Direct Clinical Benefit

In connection with certain types of experiments, there is a requirement that participants must have a reasonable prospect of direct clinical benefit from participating in the experiment. The following provides more details on what this precisely means, when a prospect is considered reasonable, and how any prospects of direct clinical benefit are best communicated to research participants.

What is a direct clinical benefit?

Direct clinical benefit is a health advantage that directly relates to the intervention carried out in the experiment. It is, in other words, a clinical good that directly results from the experimental treatment. To approach the concept further, it can be related to what might be called indirect clinical benefit, which is health advantages associated with participating in the experiment, regardless of whether the intervention is successful or not. Indirect clinical benefits could include special care from healthcare personnel, additional physiological examinations, and so forth. Such benefits are also called inclusion benefits, as they come solely with being included in an experiment. Besides indirect benefit, direct benefit can also be related to what might be called social clinical benefit, which are the health advantages that performing the experiment may have for others than the participant themselves. This could, for example, be the group of patients the participant belongs to. Direct clinical benefit is thus limited to the participant themselves and is limited to the potential advantages that directly flow from the experimental treatment. It is this form of benefit that must be scientifically substantiated and communicated to the participants in the types of experiments where there is a requirement for direct clinical benefit to the participants.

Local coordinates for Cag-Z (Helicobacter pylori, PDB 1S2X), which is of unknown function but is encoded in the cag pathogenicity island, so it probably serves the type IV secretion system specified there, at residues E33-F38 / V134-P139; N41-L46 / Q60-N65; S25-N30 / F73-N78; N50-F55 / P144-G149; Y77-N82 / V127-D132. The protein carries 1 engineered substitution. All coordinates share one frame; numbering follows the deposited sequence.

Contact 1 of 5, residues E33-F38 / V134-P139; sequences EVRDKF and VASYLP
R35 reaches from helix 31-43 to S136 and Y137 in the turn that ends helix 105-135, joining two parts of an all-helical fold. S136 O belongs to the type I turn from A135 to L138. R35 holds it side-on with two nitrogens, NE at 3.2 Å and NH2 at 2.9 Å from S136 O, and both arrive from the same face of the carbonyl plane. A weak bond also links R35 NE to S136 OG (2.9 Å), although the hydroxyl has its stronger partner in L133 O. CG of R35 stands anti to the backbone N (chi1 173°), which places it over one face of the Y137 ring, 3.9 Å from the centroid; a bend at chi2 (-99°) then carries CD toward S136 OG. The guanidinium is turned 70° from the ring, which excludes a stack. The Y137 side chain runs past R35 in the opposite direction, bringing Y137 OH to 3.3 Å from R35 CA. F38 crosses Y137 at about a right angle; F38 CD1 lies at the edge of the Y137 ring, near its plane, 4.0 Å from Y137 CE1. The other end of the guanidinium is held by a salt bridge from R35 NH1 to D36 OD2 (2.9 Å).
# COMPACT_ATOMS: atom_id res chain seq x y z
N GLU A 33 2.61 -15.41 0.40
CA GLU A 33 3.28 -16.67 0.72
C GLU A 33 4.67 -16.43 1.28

When is the prospect reasonable?

It is said that participants must have a reasonable prospect of direct clinical benefit. What this precisely means is a matter of interpretation. However, it's important to note that it's not the same as being certain that there will be a benefit. If that were the case, there would have been no need to conduct the experiment. Nor is it the same as all reasonable individuals choosing to participate if they were fully informed. Instead, it means a reasonable person could find the prospect of direct benefit in the specific experiment sufficient to participate, if they were fully informed about the experiment and the existing scientific literature.

How is clinical benefit assessed?

There are generally three dimensions when assessing a specific clinical benefit: character, scope, and probability. Firstly, the type of benefit matters. For example, is it about relief of symptoms, life-extending treatment, curative treatment, etc.? Secondly, the scope of the potential benefit plays a role, i.e., how intense it is expected to be and how long it is expected to last. In this respect, it's also relevant whether the treatment only has an effect while it's ongoing or if it's more lasting, and whether the effect of the treatment is expected to decrease over time. Finally, the probability of the benefit occurring plays a role. For example, in experiments in very early phases, it's less likely that there will be a direct clinical benefit from participating. The same applies if randomization in the experiment is done in a way that some participants are not offered the experimental treatment.

How is this benefit best communicated to participants?

Regarding information for participants, it's advantageous to take the three dimensions mentioned above as a starting point. That is, participants should be informed about the character of the potential benefit, how extensive it is expected to be (intensity plus duration), and how likely it is to occur. This approach is not very different from how risks are communicated to participants.

Last updated 01-02-2024
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